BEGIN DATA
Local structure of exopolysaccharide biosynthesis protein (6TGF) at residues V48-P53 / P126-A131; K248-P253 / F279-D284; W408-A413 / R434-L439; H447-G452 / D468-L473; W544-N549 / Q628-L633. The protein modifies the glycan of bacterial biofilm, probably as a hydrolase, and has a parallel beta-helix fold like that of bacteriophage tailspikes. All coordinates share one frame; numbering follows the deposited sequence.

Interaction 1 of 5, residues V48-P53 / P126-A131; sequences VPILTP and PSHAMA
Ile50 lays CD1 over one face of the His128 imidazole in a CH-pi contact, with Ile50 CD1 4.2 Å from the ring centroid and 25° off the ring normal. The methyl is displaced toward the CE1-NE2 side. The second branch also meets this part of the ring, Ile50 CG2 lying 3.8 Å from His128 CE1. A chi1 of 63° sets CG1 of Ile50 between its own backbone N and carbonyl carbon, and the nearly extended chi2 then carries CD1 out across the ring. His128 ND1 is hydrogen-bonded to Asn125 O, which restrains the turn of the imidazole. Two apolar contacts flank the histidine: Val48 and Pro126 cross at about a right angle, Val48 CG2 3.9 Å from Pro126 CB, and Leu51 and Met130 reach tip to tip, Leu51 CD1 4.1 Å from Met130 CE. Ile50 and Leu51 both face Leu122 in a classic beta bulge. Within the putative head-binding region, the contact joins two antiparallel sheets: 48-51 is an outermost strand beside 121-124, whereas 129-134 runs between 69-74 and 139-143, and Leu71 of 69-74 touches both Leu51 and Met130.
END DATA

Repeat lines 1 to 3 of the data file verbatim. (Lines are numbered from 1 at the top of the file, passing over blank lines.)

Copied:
Local structure of exopolysaccharide biosynthesis protein (6TGF) at residues V48-P53 / P126-A131; K248-P253 / F279-D284; W408-A413 / R434-L439; H447-G452 / D468-L473; W544-N549 / Q628-L633. The protein modifies the glycan of bacterial biofilm, probably as a hydrolase, and has a parallel beta-helix fold like that of bacteriophage tailspikes. All coordinates share one frame; numbering follows the deposited sequence.

Interaction 1 of 5, residues V48-P53 / P126-A131; sequences VPILTP and PSHAMA
Ile50 lays CD1 over one face of the His128 imidazole in a CH-pi contact, with Ile50 CD1 4.2 Å from the ring centroid and 25° off the ring normal. The methyl is displaced toward the CE1-NE2 side. The second branch also meets this part of the ring, Ile50 CG2 lying 3.8 Å from His128 CE1. A chi1 of 63° sets CG1 of Ile50 between its own backbone N and carbonyl carbon, and the nearly extended chi2 then carries CD1 out across the ring. His128 ND1 is hydrogen-bonded to Asn125 O, which restrains the turn of the imidazole. Two apolar contacts flank the histidine: Val48 and Pro126 cross at about a right angle, Val48 CG2 3.9 Å from Pro126 CB, and Leu51 and Met130 reach tip to tip, Leu51 CD1 4.1 Å from Met130 CE. Ile50 and Leu51 both face Leu122 in a classic beta bulge. Within the putative head-binding region, the contact joins two antiparallel sheets: 48-51 is an outermost strand beside 121-124, whereas 129-134 runs between 69-74 and 139-143, and Leu71 of 69-74 touches both Leu51 and Met130.